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ABSTRACT: The multimodular guanine nucleotide exchange factors (GEFs) of the Dbl family mostly share a tandem Dbl homology (DH) and pleckstrin homology (PH) domain organization. The function of these and other domains in the DH-mediated regulation of the GDP/GTP exchange reaction of the Rho proteins is the subject of intensive investigations. This comparative study presents detailed kinetic data on specificity, activity, and regulation of the catalytic DH domains of four GEFs, namely p115, p190, PDZ-RhoGEF (PRG), and leukemia-associated RhoGEF (LARG). We demonstrate that (i) these GEFs are specific guanine nucleotide exchange factors for the Rho isoforms (RhoA, RhoB, and RhoC) and inactive toward other members of the Rho family, including Rac1, Cdc42, and TC10. (ii) The DH domain of LARG exhibits the highest catalytic activity reported for a Dbl protein till now with a maximal acceleration of the nucleotide exchange by 10(7)-fold, which is at least as efficient as reported for GEFs specific for Ran or the bacterial toxin SopE. (iii) A novel regulatory region at the N terminus of the DH domain is involved in its association with GDP-bound RhoA monitored by a fluorescently labeled RhoA. (iv) The tandem PH domains of p115 and PRG efficiently contribute to the DH-mediated nucleotide exchange reaction. (v) In contrast to the isolated DH or DH-PH domains, a p115 fragment encompassing both the regulator of G-protein signaling and the DH domains revealed a significantly reduced GEF activity, supporting the proposed models of an intramolecular autoinhibitory mechanism for p115-like RhoGEFs.Journal of Biological Chemistry 03/2011; 286(20):18202-12. · 4.65 Impact Factor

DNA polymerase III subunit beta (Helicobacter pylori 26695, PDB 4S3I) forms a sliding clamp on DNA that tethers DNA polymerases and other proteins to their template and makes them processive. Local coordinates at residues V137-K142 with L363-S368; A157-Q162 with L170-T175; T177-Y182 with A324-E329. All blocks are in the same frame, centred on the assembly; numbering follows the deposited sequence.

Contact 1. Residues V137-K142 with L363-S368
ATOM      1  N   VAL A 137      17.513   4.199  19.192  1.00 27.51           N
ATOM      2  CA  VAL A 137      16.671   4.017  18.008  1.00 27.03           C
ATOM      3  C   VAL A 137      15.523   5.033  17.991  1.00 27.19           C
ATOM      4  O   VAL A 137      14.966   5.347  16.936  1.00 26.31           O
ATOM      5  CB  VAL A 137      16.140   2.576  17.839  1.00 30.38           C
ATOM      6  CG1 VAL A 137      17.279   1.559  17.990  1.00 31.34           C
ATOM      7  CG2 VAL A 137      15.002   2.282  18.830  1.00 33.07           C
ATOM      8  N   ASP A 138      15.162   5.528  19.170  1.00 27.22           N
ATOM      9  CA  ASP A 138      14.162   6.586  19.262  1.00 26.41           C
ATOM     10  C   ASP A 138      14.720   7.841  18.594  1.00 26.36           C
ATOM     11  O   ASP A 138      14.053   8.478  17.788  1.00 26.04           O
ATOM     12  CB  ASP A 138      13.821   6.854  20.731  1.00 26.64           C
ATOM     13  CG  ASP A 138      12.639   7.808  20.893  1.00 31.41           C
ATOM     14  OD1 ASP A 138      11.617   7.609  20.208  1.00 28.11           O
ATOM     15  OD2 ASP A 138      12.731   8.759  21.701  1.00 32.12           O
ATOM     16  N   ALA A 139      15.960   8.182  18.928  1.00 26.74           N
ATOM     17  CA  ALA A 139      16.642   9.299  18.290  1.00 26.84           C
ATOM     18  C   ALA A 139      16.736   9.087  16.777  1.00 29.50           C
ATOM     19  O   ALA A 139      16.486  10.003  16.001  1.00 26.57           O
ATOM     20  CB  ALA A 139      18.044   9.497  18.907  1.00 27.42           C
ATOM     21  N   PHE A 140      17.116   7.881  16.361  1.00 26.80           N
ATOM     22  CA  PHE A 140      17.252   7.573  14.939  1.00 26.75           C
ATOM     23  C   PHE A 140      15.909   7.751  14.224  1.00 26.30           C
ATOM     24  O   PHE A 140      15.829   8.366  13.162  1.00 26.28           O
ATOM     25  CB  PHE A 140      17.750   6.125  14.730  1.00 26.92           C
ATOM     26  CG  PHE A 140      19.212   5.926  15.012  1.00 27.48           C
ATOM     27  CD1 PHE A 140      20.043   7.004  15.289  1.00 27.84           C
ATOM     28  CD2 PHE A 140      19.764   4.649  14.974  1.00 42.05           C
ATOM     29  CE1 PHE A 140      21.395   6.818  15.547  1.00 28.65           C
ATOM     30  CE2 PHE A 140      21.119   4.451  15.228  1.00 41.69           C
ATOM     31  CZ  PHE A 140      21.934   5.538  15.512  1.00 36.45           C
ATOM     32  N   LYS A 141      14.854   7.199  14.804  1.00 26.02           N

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ABSTRACT: Lysophosphatidic acid receptors stimulate a Galpha(12/13)/RhoA-dependent gene transcription program involving the serum response factor (SRF) and its coactivator and oncogene, megakaryoblastic leukemia 1 (MKL1). Inhibitors of this pathway could serve as useful biological probes and potential cancer therapeutic agents. Through a transcription-based high-throughput serum response element-luciferase screening assay, we identified two small-molecule inhibitors of this pathway. Mechanistic studies on the more potent CCG-1423 show that it acts downstream of Rho because it blocks SRE.L-driven transcription stimulated by Galpha(12)Q231L, Galpha(13)Q226L, RhoA-G14V, and RhoC-G14V. The ability of CCG-1423 to block transcription activated by MKL1, but not that induced by SRF-VP16 or GAL4-VP16, suggests a mechanism targeting MKL/SRF-dependent transcriptional activation that does not involve alterations in DNA binding. Consistent with its role as a Rho/SRF pathway inhibitor, CCG-1423 displays activity in several in vitro cancer cell functional assays. CCG-1423 potently (<1 mumol/L) inhibits lysophosphatidic acid-induced DNA synthesis in PC-3 prostate cancer cells, and whereas it inhibits the growth of RhoC-overexpressing melanoma lines (A375M2 and SK-Mel-147) at nanomolar concentrations, it is less active on related lines (A375 and SK-Mel-28) that express lower levels of Rho. Similarly, CCG-1423 selectively stimulates apoptosis of the metastasis-prone, RhoC-overexpressing melanoma cell line (A375M2) compared with the parental cell line (A375). CCG-1423 inhibited Rho-dependent invasion by PC-3 prostate cancer cells, whereas it did not affect the Galpha(i)-dependent invasion by the SKOV-3 ovarian cancer cell line. Thus, based on its profile, CCG-1423 is a promising lead compound for the development of novel pharmacologic tools to disrupt transcriptional responses of the Rho pathway in cancer.Molecular Cancer Therapeutics 08/2007; 6(8):2249-60. · 5.60 Impact Factor